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FROM THIS EPISODE

The Tension of Endurance

For KCRW, this is Nick Madigan of the Baltimore Sun with Minding the Media.

The deaths of two CBS crew members in Iraq, and the wounding of a veteran correspondent, are forcing news organizations to re-think their coverage of the war in view of the unrelenting danger.

No major news organizations are planning to pull out of Iraq, but the deaths, injuries and kidnappings of news professionals more than in any conflict in memory, including Vietnam are prompting a reappraisal of the need for large staffs in Iraq. Many smaller news outlets have left altogether.

"The balance between the imperative to cover this story and the imperative to do everything humanly possible to keep people safe which actually are contradictory is something we talk about all the time," Rome Hartman, executive producer of the CBS Evening News, said today by phone.

For the moment, he and other CBS News executives are focused on helping the families of cameraman Paul Douglas and soundman James Brolan, both of whom were killed in Monday's bombing.

With them at the time was CBS News correspondent Kimberly Dozier, who was critically wounded. She was flown today day to Germany for treatment at a U.S. military hospital.

Journalists are still managing to extract news from a country riven by sectarian violence and attacks on U.S. and British troops. In addition to Douglas and Brolan, at least 31 other people were killed in Iraq yesterday.

Joel Campagna, Middle East program coordinator for the Committee to Protect Journalists, said the threat to journalists in Iraq has been growing in the last two years.

"Before 2004," he said, "hundreds of journalists in Baghdad were able to move around the country pretty freely."

Now, covering such a conflict, with its daily bombings and attacks by insurgents, is an "inherently risky" endeavor, Campagna said.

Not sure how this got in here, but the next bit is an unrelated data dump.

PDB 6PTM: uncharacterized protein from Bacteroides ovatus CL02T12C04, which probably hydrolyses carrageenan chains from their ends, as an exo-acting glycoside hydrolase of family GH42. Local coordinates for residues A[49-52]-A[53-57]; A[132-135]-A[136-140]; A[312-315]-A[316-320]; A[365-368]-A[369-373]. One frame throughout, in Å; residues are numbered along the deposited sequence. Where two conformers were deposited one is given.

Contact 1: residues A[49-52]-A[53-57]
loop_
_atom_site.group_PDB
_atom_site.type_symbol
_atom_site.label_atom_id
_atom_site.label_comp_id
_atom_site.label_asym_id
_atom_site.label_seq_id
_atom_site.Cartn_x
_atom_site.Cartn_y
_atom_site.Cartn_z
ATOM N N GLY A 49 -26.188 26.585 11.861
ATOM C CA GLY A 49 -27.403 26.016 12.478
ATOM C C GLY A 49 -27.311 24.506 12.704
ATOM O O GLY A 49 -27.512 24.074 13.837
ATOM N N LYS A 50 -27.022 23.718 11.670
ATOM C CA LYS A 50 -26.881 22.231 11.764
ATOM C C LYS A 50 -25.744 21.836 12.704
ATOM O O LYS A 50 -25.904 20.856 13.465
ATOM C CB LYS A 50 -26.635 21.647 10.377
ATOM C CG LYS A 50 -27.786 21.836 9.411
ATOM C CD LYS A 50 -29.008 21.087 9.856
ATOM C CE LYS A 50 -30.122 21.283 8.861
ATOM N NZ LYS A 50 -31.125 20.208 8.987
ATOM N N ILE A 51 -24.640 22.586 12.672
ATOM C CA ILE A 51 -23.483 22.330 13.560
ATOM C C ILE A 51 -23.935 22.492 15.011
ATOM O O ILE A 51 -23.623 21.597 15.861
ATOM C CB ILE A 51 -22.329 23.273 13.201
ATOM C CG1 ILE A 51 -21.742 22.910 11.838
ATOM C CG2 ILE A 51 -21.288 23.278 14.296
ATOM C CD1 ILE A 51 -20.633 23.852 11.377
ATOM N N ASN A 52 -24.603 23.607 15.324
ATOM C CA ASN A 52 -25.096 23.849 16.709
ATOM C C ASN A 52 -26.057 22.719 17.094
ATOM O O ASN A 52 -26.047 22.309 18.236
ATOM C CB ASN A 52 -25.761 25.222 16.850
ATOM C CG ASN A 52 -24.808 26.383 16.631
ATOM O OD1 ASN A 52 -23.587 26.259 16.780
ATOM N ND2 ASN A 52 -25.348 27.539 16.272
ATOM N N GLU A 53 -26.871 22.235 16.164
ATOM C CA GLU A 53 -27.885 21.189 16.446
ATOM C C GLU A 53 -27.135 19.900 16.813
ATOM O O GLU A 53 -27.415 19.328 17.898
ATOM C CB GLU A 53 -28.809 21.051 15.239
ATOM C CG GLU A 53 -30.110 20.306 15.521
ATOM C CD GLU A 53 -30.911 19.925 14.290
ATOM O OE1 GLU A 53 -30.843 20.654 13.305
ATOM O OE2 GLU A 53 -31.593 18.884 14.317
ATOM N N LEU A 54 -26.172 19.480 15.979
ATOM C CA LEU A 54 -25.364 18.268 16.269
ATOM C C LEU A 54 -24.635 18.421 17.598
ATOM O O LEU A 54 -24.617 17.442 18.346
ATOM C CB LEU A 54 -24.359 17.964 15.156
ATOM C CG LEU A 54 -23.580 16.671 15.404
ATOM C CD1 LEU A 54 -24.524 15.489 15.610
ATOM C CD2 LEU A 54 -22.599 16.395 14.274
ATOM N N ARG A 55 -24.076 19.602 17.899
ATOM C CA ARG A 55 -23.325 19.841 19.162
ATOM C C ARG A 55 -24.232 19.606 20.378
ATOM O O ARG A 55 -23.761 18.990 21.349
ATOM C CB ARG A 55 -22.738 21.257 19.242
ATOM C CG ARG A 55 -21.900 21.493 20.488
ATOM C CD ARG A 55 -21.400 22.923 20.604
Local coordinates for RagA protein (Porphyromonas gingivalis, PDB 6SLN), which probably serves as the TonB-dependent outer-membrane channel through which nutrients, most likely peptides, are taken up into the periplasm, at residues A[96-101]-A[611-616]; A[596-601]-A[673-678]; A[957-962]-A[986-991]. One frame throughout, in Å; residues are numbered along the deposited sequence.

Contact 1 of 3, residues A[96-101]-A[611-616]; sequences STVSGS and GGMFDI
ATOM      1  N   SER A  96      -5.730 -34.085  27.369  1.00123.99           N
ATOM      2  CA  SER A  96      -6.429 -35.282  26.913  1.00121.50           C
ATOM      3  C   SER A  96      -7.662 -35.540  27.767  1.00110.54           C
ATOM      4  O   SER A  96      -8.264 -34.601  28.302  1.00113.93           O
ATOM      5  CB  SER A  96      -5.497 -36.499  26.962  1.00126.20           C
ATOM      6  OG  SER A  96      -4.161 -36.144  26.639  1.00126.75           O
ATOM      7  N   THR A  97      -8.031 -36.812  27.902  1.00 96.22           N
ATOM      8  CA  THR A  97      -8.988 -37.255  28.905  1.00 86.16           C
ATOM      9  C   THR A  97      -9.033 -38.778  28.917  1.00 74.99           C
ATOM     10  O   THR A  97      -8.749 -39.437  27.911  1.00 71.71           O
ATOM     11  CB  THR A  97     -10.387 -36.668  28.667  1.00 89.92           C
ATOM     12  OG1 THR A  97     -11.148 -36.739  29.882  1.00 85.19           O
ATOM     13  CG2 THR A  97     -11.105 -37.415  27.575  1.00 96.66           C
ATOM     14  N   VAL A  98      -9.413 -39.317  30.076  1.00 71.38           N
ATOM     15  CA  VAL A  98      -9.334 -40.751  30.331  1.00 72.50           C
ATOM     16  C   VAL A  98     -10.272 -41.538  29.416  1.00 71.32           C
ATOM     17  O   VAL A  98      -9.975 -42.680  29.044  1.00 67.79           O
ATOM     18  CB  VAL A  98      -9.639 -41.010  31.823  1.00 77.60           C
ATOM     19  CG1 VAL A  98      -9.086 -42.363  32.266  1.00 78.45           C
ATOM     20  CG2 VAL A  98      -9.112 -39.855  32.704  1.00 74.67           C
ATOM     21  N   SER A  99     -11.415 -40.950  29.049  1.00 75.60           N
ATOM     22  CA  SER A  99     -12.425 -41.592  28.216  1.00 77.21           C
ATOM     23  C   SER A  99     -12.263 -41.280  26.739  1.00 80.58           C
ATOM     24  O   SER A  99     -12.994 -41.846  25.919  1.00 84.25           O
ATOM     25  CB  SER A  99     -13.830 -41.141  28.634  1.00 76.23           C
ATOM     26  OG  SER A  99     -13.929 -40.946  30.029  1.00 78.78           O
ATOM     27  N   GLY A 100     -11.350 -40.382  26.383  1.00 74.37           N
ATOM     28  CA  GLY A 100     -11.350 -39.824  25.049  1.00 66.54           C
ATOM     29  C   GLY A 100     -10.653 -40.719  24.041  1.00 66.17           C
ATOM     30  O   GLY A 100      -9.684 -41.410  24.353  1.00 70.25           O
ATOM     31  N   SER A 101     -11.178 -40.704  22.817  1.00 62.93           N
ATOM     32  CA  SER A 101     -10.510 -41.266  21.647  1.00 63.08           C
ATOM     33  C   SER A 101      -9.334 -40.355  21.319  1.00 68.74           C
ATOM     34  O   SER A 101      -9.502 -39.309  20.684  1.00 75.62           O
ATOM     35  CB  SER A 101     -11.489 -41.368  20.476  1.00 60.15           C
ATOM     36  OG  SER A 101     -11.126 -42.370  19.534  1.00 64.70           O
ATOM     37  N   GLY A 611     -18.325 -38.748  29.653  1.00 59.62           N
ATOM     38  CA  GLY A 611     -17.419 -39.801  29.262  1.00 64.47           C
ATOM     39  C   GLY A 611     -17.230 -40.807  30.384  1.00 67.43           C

But journalists who do it "know the risks full well, and are constantly weighing the risk of when they go out, where to go and how to do it," he said, mentioning specifically to ABC News anchor Bob Woodruff, who was badly hurt in a bombing on January 29.

In such an environment, reporters and camera crews risk their lives every time they step outside to report a story.

"The news profession has lost nearly 100 people in this devastating war--71 journalists and 26 support staffers," said Ann Cooper, executive director pf the Committee to Protect Journalists. "Dozens more have been injured or kidnapped in one of the most dangerous conflicts that journalists have ever covered."

Michael Ware, a former Time magazine bureau chief in Iraq who will return in a few weeks as CNN's newly hired correspondent there, said yesterday that he could not count the number of friends and colleagues who had been injured in Iraq.

Ware said the bombings and kidnappings of late he mentioned the abduction of Christian Science Monitor correspondent Jill Carroll, who was freed in March after more than 80 days in captivity are "part and parcel" of journalists' lives.

"It's something that you live with," Ware said, speaking from his home town, Brisbane, Australia, where he is on leave. "It's this underlying tension thatwalks with you every day," he said. "Occasionally that white noise breaks through the transmission into your reality. To capture and tell the story of Iraq, it's just something you must endure.

"I often think," he said, "that what we do is harder for those who love us than it is for us."

This is Nick Madigan of the Baltimore Sun, Minding the Media on KCRW.

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